Nearly two hours before the start of their synchronized diving competition Sunday, Jennifer Abel and Mélissa Citrini-Beaulieu strode onto the three-metre springboard to begin their warmup. For 90 minutes, they adjusted and readjusted the spring, and made dozens of practice dives, frequently consulting with coaches over smartphone video before returning to practise some more. Among the first to warm up, they were also among the last to leave.
“Mélissa and I are the kind of athletes that always ask for more, and are always willing to do everything to make sure that when we stand on the board we are at our best,” Abel said.
On Sunday, that is exactly what they accomplished, winning a silver medal that stands as a crowning achievement for Abel and marked an emotional Olympic debut for Citrini-Beaulieu. China’s Shi Tingmao and Wang Han took gold, extending a winning streak during which Chinese women have been undefeated in Olympic diving since 2004.
At 29, Abel is among Canada’s most celebrated pool veterans. She arrived in Tokyo for her fourth Olympics after a career of international competition studded with medals – but only one Olympic bronze, won in London. Five years ago, she left Rio de Janeiro distraught after a pair of fourth-place finishes.
On Sunday, Team Canada once again watched nervously as the pair fell to sixth place after their first two dives in what looked like an unwelcome echo of Abel’s performance in Rio, where Abel and Pamela Ware missed the bronze-medal spot by less than one point.
“Trust me, I did have some flashbacks,” said Mitch Geller, chief technical director of Swimming Canada. “We were just hoping that any errors we made were going to be smaller than what our competitors made. That’s really the heart and soul of diving.”
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Abel and Citrini-Beaulieu knew what they were capable of, after a string of silver and bronze finishes in international competitions since 2018. But in Tokyo, their ambition was to think about the diving, not the weight of expectation.
“We knew our first two dives weren’t necessarily the best,” Abel said. But “after Rio, I knew that one of the biggest mistakes I made was to focus on the medal.”
Besides, a diving competition doesn’t begin in earnest until the third dive, when difficulty restrictions are relaxed. They posted the second-best score of any team, rising to third place. By their well-executed fourth dive – a forward 3 1/2 somersault in a pike position that had previously been a source of trouble – the Canadian pair had risen to second place.
By the fifth dive, they emerged from the water and ran into each other’s arms, knowing what they had achieved before their scores were posted. Pandemic-distancing guidelines meant that, at the medal ceremony, they draped medals over each others’ necks.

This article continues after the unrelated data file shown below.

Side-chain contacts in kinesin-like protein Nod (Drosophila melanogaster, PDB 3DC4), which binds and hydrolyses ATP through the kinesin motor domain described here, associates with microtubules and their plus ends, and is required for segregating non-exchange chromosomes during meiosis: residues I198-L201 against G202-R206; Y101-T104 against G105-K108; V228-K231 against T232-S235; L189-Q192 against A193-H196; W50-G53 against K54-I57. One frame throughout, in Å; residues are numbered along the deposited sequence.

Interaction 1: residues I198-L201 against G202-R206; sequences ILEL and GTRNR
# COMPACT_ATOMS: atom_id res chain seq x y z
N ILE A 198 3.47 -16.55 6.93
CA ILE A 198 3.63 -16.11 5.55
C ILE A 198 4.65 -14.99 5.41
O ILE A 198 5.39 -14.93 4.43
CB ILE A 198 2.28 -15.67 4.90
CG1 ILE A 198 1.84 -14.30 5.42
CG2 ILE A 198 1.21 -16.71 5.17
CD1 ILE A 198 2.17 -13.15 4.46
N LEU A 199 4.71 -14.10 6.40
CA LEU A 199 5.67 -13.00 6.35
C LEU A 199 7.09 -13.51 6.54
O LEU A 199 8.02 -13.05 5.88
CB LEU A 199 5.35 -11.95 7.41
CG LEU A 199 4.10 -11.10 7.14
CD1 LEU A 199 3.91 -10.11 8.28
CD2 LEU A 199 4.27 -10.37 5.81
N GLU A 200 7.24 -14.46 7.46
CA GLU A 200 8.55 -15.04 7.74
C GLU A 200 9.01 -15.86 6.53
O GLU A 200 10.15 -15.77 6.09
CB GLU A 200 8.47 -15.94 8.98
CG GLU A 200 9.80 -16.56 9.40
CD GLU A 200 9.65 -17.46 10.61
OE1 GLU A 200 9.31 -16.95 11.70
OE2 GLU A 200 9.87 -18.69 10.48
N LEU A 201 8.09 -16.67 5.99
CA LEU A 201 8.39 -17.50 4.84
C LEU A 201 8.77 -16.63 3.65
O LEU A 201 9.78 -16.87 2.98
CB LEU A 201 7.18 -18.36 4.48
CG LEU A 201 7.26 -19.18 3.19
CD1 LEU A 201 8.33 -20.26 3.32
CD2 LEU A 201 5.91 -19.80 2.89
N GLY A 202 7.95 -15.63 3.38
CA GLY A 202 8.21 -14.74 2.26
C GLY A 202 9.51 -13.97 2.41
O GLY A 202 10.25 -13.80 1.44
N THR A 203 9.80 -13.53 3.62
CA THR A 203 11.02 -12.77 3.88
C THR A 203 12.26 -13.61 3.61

“We wouldn’t have been there without each other,” Citrini-Beaulieu said, adding: “We did exactly what we wanted to do. And we didn’t let fear win on this.”
“We proved it to ourselves that we are the best team that Team Canada could have in diving,” Abel said.
That Canada’s best amounts to second in the world is, in women’s diving, taken as a given. China’s dominance is so complete that silver has become the gold standard for anyone else. For a country such as Canada to catch China’s divers will require being “maybe a little more creative, a little more innovative,” Geller said. But Canada, he said, has little desire to follow the example of a Chinese team that recruits athletes before kindergarten and subjects them to rigorous training regimes.
“All of their life is dedicated to this. Moreso than what we can possibly do,” he said. For Canada, “I wouldn’t want to do it exactly like that.”
At the same time, Abel and Citrini-Beaulieu credit their success to their mutual willingness to put in the hours. They have made a career of being first in the pool and last out.
If they felt a sense of vindication Sunday, it was in reaping the fruits of “the work that we have done for these five years,” Abel said.
Indeed, she has credited her hard-working partnership with Citrini-Beaulieu, 26, for her success after missing the podium in Rio, a finish that left Abel distraught, plagued by questions and doubts – an identity crisis for an athlete accustomed to winning medals, not returning home empty-handed.
Abel will still compete in the individual three-metre springboard event, the final of which is in a week.
But winning synchronized silver in Tokyo is something “her whole career has been aiming towards. This is the pinnacle. This is what it was all about,” Geller said.
“Because she knows that this is her last hurrah. And to get the medal here was the big thing. I think it was the pair of them.”